More Fallout for the Department of Veterans Affairs

Dec 5, 2017

VA community care

It seems lately there is a lot of news coming from the VA. For years now, publicity and scandals have plagued the department.

Another bill recently introduced by Congressman Phil Roe (R-TN) looks at replacing the Veterans Choice Act.

The Veterans Choice Act passed in 2014 after scandals at the department regarding long wait times for veterans to receive medical treatment and falsification of records. Under that Act, veterans have more flexibility to visit private sector care facilities outside of the VA’s system of 1,233 healthcare facilities, including 168 VA medical centers.

Community Care Facility Use Increase

According to Roe, community care appointments have increased by 61% overall since FY2014. In FY2016, 30% of all VA appointments were held within the community rather than VA medical centers. He writes that the VA has collaborated with community providers to treat veterans since 1945, however, the recent increase in veteran demand for community care has brought to light serious issues within the VA’s community care system.

As an example, the VA uses 6 different methods to refer veteran patients to community providers. These 6 different methods can conflict with each other creating confusion for veterans, community providers, and VA employees.

House Committee on Veteran Affairs, led by Chairman Roe and Ranking Member Walz, worked on drafting this legislation in hopes that it will streamline the VA’s community care programs. It has 23 co-sponsors with both Democrat and Republican support.

Purpose of the Bill

The purpose of H.R. 4242 is to establish a permanent VA Care in the Community program. It would provide a greater choice of medical care to veterans under certain conditions.

The VA would set up regular networks for providing care under contract with the VA and would negotiate rates for care and services of veterans and reimburse the care facilities for their services.  The bill also provides that if the agency can’t assign an eligible veteran to a patient-aligned care team or primary care provider because they are unavailable, the veteran would be involved in selecting available primary care providers from among network providers located in the regular network where the veteran lives, or an adjacent one.  The veteran would select one of the available primary care providers to serve as his/her dedicated one.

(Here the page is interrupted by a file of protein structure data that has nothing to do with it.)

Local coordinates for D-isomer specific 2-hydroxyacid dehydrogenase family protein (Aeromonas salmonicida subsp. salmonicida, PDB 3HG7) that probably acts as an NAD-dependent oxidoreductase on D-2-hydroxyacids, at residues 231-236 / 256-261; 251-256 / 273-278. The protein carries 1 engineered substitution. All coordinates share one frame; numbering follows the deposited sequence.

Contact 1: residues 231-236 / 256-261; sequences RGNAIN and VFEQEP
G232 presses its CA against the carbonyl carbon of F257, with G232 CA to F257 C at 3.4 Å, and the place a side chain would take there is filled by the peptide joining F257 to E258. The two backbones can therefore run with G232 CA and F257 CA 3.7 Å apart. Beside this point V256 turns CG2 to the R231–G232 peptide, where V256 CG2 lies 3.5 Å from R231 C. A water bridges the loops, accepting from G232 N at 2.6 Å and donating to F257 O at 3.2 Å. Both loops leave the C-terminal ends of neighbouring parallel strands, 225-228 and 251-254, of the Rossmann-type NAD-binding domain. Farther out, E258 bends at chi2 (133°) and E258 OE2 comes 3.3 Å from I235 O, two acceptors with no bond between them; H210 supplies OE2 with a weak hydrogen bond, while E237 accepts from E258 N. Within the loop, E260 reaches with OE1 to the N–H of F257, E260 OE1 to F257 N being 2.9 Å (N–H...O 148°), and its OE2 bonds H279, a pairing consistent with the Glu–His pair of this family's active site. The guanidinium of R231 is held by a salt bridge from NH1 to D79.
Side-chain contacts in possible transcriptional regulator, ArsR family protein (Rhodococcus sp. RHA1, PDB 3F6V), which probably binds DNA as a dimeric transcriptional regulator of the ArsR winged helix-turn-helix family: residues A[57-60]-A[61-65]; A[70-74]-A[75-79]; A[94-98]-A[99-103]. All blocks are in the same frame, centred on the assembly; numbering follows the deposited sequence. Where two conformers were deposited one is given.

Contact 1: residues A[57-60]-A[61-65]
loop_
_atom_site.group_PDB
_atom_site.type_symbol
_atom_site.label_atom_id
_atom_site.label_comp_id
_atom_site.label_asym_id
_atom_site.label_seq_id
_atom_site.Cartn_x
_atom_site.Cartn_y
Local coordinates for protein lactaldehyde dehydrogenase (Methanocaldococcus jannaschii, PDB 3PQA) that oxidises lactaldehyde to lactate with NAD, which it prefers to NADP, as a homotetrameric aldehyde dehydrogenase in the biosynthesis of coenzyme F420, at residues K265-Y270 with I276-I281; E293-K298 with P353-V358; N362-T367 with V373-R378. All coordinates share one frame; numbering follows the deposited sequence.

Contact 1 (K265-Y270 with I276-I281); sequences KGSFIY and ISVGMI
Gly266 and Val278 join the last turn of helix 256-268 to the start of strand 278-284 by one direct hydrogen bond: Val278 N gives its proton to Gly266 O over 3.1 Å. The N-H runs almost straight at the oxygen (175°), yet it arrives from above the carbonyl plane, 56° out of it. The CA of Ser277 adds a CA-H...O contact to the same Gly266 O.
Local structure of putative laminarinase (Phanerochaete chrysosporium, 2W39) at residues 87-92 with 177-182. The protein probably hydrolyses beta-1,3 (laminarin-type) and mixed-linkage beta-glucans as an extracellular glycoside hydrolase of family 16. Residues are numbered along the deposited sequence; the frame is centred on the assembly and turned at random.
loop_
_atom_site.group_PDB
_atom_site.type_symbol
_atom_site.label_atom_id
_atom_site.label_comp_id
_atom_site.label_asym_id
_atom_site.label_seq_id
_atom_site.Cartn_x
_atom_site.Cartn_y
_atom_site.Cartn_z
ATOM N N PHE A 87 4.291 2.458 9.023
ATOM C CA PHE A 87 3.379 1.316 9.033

Reactions

The American Federation of Government Employees represents thousands of VA employees. AFGE has taken issue with the legislation and views it as a way to provide more medical care for veterans through the private sector, threatening the existence of their union to the agency.

“This is a deliberate strategy: Establish the basics of a privatization plan—they call it choice—and keep throwing more and more money at it and encourage veterans to use it instead of the VA. At the same time, they starve the VA of staff and other resources to make it fail. And of course, when the VA fails, the VA workers’ union disappears as well. It’s a story we know all too well. They have what they want: A broken system that has lost public support, a system with lots of valuable real estate they can sell off and a privatization infrastructure that sends all the patients whose treatment is profitable to the private sector, with a skeletal VA left to care for the sickest that the private sector doesn’t want,” AFGE National president, David Cox, said—according to an AFGE press release.

Disagreement swirls among some veteran groups about the proposed changes.

Concerned Veterans for America and several other organizations see the bill as creating the ability to use more private sector providers to provide care for veterans more efficiently.

The organizations’ executive director, Dan Caldwell, noted in a press release, “The VA Care in the Community Act contains some positive reforms but still falls short of delivering real health care choice to our veterans. Under this legislation, the VA will still retain almost complete control over when a veteran can access private health care, which could undermine the better aspects of this legislation. We believe that a few minor modifications can improve this legislation and ultimately ensure that veterans have more control over their healthcare. CVA will continue to work with members of Congress to improve this bill.”

Amvets, however, has a different perspective, according to Joe Chenelly, executive national director of Amvets. “We’re very concerned about it, we’re talking about being vastly out resourced here. They’re ignoring what all the legitimate veteran organizations know, which is ‘choice’ would be privatization.”

Congress will debate this bill, but if it does become law, the impact on veterans and VA could be substantial.

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